Poles cast doubt on Pope's miracle cure of French nun
THE path to sainthood for the late Pope John Paul II has hit a snag. A Polish newspaper claimed that a woman he was said to have cured of Parkinson's disease did not suffer from that disease.
The Polish-born Pope was credited with the miraculous recovery of a French nun who had been suffering from Parkinson's, which medical science regards as incurable.
Doctors were unable to offer a scientific explanation for Sr Marie Simon-Pierre's apparent return to full health after she asked for holy intervention shortly after the Pope's death in 2005, by writing his name on a piece of paper.
By the next morning, the paralysis in the left side of her body had supposedly disappeared, her hands no longer shook and she was able to drive and walk normally, despite having been diagnosed with the disease in 2001.
To millions of Catholics, she became living proof that the late Pope had the power to heal the sick even from the grave. She was able to give up her medication and return to work.
The claim that John Paul had cured a case of Parkinson's held particular resonance because he suffered from the disease in his final years.
But a Polish newspaper has claimed that a doctor who scrutinised the 49-year-old nun's case concluded that she may have been suffering not from Parkinson's but from a nervous disorder from which temporary recovery is medically possible.
The 'Rzeczpospolita' daily also reported that Sr Marie, a member of the Petites Soeurs des Maternites Catholique order, has now lapsed back into ill health.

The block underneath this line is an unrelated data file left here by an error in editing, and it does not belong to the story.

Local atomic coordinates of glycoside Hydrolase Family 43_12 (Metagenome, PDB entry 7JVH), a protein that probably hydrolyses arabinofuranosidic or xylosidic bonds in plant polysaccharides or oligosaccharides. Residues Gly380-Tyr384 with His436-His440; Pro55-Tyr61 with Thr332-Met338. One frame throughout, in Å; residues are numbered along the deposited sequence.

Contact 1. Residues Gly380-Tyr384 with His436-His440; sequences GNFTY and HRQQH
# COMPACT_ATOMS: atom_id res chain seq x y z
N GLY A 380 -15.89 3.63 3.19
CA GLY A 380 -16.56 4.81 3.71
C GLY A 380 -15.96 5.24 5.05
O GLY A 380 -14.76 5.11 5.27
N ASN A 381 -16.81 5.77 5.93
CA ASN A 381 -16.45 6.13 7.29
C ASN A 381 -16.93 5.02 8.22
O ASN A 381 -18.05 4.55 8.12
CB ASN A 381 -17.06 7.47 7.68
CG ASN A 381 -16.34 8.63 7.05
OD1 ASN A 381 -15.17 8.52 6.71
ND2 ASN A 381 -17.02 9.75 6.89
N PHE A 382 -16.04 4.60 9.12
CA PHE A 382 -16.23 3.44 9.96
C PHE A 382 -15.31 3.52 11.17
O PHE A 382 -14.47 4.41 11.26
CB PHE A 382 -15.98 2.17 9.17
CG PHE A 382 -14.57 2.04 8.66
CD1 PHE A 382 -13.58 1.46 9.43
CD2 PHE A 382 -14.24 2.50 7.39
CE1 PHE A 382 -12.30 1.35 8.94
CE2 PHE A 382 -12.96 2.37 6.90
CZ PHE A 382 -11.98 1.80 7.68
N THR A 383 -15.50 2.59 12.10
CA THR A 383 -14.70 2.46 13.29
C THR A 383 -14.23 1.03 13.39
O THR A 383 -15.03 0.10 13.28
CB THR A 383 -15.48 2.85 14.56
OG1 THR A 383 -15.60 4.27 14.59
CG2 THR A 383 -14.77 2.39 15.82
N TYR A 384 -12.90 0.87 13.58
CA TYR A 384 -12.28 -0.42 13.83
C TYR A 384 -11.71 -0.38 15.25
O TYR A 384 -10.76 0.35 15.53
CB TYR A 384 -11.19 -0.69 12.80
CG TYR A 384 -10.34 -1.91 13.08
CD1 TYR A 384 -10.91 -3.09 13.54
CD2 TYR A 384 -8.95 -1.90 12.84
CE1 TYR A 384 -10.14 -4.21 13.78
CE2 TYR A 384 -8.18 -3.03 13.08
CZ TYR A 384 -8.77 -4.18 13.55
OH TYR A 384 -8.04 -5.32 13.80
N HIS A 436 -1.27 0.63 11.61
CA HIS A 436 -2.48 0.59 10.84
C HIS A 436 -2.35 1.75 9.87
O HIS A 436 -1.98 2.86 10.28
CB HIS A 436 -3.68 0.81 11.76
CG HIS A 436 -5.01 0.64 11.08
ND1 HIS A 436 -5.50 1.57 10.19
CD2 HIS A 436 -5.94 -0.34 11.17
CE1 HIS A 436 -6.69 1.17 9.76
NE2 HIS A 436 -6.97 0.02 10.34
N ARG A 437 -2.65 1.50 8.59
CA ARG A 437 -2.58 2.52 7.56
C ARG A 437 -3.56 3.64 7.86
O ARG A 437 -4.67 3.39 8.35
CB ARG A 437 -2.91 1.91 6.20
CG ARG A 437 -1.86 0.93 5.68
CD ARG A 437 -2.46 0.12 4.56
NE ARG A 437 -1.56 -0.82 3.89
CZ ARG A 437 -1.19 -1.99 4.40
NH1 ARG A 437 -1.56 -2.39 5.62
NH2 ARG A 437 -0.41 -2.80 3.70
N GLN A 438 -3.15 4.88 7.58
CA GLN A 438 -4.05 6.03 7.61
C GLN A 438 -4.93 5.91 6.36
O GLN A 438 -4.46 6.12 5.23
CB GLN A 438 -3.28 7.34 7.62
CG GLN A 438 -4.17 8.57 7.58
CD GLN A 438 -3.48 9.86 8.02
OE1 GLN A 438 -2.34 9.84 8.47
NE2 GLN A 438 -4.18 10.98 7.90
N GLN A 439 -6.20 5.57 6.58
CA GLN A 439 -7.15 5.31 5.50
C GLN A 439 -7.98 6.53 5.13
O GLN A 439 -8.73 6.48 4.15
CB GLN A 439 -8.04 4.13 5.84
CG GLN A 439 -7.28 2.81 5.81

However, the Vatican moved quickly yesterday to dismiss speculation over the merits or demerits of the so-called miracle, saying that its Congregation for the Causes of the Saints had only just begun to investigate the case.
The purported miracle still has to be scrutinised by a panel of seven medical doctors, who are due to meet next month for the process, which is usually carried out in secret. The Vatican has not set a date for the announcement of John Paul II's beatification, but it had been widely expected to take place in the middle of October, on the anniversary of his election as Pope in 1978.
Any doubts over the miracle would be likely to postpone the announcement until 2011.
In the most extreme case, if Sr Marie was judged not to have been cured, then the Vatican would have to pick a different miracle from among a list of 240 that have been attributed to John Paul -- a process that could take years.
A validated miracle is required in order for John Paul to be beatified, with a second required for his full sainthood. (© Daily Telegraph, London)